[ℹ]  kubectl command should work with "/Users/alex/.kube/config", try 'kubectl get nodes'

Then double-check that you are pointing at the new cluster with kubectl config get-contexts.

kubectl config get-contexts

CURRENT   NAME                              CLUSTER                          AUTHINFO                               NAMESPACE
*         alex@ofc.eu-central-1.eksctl.io   ofc.eu-central-1.eksctl.io       alex@ofc.eu-central-1.eksctl.io        

The * indicates the current cluster.

Try to view your nodes by running:

kubectl get node

NAME                                              STATUS   ROLES    AGE    VERSION
ip-192-168-15-74.eu-central-1.compute.internal    Ready    <none>   2m8s   v1.13.8-eks-cd3eb0
ip-192-168-61-52.eu-central-1.compute.internal    Ready    <none>   2m7s   v1.13.8-eks-cd3eb0
ip-192-168-95-186.eu-central-1.compute.internal   Ready    <none>   2m7s   v1.13.8-eks-cd3eb0

You will be looking for a Ready status for each.

Create or bring your own domain

For this tutorial you can bring your own domain, or create a new one.

You can create a domain starting from around 2 USD with Namecheap.com, or get a trendy .dev domain from Google Domains. I would recommend creating one for the tutorial to keep existing services separate. I created a domain named cloudnative.space and it cost me about 1.5USD exactly.

We will configure our DNS entries, after provisioning OpenFaaS Cloud. This is because we need to get the IP address of the LoadBalancer which exposes Nginx to the public Internet.

Later we will create the following DNS A records:

  • *.cloudnative.space - a wildcard domain to access user functions
  • auth.system.cloudnative.space - the auth domain
  • system.cloudnative.space - the domain for the OpenFaaS Cloud dashboard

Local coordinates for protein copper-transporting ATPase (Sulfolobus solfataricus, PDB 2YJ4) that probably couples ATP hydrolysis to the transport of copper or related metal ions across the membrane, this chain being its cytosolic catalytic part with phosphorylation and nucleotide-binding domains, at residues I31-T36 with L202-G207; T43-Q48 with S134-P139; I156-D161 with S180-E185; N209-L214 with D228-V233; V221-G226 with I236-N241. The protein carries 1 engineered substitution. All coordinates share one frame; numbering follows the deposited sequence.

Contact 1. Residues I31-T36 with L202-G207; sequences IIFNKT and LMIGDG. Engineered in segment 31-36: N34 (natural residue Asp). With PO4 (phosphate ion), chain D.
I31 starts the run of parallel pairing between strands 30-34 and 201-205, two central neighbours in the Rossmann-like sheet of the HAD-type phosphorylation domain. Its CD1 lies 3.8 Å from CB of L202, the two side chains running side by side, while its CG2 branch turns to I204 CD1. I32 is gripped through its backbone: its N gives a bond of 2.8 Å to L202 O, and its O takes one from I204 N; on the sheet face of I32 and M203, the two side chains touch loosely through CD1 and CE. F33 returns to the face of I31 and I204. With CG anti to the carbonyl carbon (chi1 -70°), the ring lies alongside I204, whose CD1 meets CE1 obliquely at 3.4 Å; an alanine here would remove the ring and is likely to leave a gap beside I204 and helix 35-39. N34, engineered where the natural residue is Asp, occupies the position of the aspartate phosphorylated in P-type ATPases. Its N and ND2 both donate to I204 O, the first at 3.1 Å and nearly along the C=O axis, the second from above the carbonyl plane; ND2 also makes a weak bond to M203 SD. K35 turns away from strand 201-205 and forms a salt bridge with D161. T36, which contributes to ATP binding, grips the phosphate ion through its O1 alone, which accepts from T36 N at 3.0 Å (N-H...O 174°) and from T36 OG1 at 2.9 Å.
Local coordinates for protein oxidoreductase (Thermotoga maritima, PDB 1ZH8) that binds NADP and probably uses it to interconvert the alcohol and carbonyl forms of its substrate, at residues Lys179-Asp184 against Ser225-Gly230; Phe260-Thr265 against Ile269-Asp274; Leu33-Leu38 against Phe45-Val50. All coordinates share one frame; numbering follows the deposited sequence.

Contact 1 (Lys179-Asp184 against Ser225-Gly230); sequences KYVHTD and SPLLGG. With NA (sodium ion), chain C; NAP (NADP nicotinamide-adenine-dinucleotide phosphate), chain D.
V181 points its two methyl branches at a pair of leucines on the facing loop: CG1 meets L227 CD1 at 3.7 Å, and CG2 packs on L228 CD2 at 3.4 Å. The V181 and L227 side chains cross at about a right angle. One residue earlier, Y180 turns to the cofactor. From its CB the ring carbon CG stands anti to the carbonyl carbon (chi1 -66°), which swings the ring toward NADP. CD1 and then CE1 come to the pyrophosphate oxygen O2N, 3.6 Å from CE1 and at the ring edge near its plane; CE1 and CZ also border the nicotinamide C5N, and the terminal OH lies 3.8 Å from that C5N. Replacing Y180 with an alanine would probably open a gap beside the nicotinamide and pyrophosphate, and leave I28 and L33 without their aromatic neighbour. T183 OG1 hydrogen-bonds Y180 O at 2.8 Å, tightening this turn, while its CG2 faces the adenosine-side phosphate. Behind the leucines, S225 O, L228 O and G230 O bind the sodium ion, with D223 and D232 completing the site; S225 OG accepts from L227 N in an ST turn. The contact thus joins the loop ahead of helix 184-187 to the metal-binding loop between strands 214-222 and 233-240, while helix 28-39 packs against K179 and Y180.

Edit root_domain in init.yaml, set it to the root of your domain, for me that was: cloudnative.space.

Use the scheme above with your own domain name to fill out the configuration for GitHub.com in the following steps.

Configure GitHub.com

  • Ensure scm: is set to github in init.yaml

Follow the instructions to create the following:

  • A GitHub App - used for system-to-system authentication between OpenFaaS Cloud and GitHub

    Complete task: Create GitHub App

    Update app_id: and set to the value from the UI

    Click Generate Private Key, a new .pem file will be downloaded

    Edit the value_from for private-key in init.yaml to match this path i.e. value_from: "~/Downloads/cloud-native-space.2019-09-04.private-key.pem"

  • A GitHub OAuth App - used for logging and for authorization using OAuth2

    Complete task: Create GitHub OAuth App

    Find Client ID and update init.yaml with the value in the client_id: field under oauth

    Copy the Client Secret from the UI and set value: for of-client-secret: in init.yaml

    Edit enable_oauth: in init.yaml, make sure it’s set to: enable_oauth: true

Set up Route53

Your domain will need to respond to ACME DNS01 challenges to obtain wildcard certificates with cert-manager. For this step we need to set up a DNS Zone with AWS Route 53.

  • Access Route 53 from your AWS console.
  • Switch to your chosen AWS Region, i.e. eu-central-1 (or Frankfurt)
  • Click Hosted Zones
  • Create a Hosted Zone and enter your Domain Name:
  • Pick Type: Public Hosted Zone and click Create

Create a new zone

Look for the NS record, and note down the hosts.

  • Log into the platform where you registered your domain such as Google Domains or Namecheap.
  • Update your config within your domain registrar to point at the hosts you found in the NS record and click save

Update your nameservers

It may take a few minutes for the configuration to be live.

Prepare a Policy and User for cert-manager

cert-manager runs as a Pod inside the cluster and will need access to Route 53 in your AWS account in order to update TXT records for the DNS01 challenge.

In this tutorial we’ll create the policy manually, but you can also create it via the aws-cli or through an additional IAM add-on policy for eksctl.

Policy options

  • Create a new user for programmatic access and attach the new policy.

  • Click on “Security credentials” and then “Create access Key”. Take a note of the Access key ID and Secret access key for the Route53 user.